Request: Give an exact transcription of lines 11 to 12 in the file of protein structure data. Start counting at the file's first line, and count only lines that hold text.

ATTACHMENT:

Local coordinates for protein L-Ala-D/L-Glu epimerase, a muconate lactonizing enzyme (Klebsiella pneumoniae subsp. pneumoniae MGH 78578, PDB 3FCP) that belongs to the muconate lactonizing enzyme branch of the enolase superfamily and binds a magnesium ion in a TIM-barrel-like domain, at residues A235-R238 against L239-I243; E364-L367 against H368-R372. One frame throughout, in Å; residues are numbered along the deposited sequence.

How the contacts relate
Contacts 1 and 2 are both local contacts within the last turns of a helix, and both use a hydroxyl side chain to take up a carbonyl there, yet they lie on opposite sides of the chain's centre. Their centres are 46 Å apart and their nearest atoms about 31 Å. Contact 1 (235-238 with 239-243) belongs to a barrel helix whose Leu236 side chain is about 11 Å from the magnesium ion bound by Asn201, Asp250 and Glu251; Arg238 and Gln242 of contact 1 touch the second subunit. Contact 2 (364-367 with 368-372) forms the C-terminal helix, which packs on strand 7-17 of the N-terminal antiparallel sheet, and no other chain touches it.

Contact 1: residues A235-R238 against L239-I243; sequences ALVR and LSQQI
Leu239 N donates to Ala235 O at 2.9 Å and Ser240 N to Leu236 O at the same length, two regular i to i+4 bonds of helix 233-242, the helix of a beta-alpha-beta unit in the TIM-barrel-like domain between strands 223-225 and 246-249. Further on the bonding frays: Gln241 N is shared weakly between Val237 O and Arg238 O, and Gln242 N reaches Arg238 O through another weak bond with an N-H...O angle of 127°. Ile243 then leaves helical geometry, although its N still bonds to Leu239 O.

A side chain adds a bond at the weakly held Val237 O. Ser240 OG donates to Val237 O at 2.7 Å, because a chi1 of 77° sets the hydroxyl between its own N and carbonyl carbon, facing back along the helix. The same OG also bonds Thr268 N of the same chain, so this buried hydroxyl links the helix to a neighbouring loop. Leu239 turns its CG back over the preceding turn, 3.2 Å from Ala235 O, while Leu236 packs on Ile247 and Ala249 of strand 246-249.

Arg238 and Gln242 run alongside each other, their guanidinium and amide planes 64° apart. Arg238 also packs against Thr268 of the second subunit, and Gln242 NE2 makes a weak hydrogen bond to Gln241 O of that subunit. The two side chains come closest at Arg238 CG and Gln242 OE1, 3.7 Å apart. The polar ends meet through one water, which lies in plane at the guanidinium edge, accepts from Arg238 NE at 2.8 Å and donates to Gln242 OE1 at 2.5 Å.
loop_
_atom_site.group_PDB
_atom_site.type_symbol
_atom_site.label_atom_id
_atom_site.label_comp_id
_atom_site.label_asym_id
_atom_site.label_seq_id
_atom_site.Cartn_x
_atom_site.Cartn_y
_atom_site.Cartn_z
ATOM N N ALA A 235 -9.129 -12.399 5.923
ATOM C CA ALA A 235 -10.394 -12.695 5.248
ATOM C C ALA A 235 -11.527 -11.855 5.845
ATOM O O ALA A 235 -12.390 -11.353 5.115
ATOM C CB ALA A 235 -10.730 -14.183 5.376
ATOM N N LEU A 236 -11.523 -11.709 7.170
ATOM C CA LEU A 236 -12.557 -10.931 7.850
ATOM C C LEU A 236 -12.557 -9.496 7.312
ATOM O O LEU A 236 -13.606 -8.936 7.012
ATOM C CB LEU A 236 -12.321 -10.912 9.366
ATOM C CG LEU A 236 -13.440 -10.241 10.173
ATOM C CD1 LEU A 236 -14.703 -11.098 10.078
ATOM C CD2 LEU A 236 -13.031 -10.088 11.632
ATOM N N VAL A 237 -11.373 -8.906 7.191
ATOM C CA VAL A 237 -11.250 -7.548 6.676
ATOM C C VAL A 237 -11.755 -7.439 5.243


_atom_site.label_atom_id
_atom_site.label_comp_id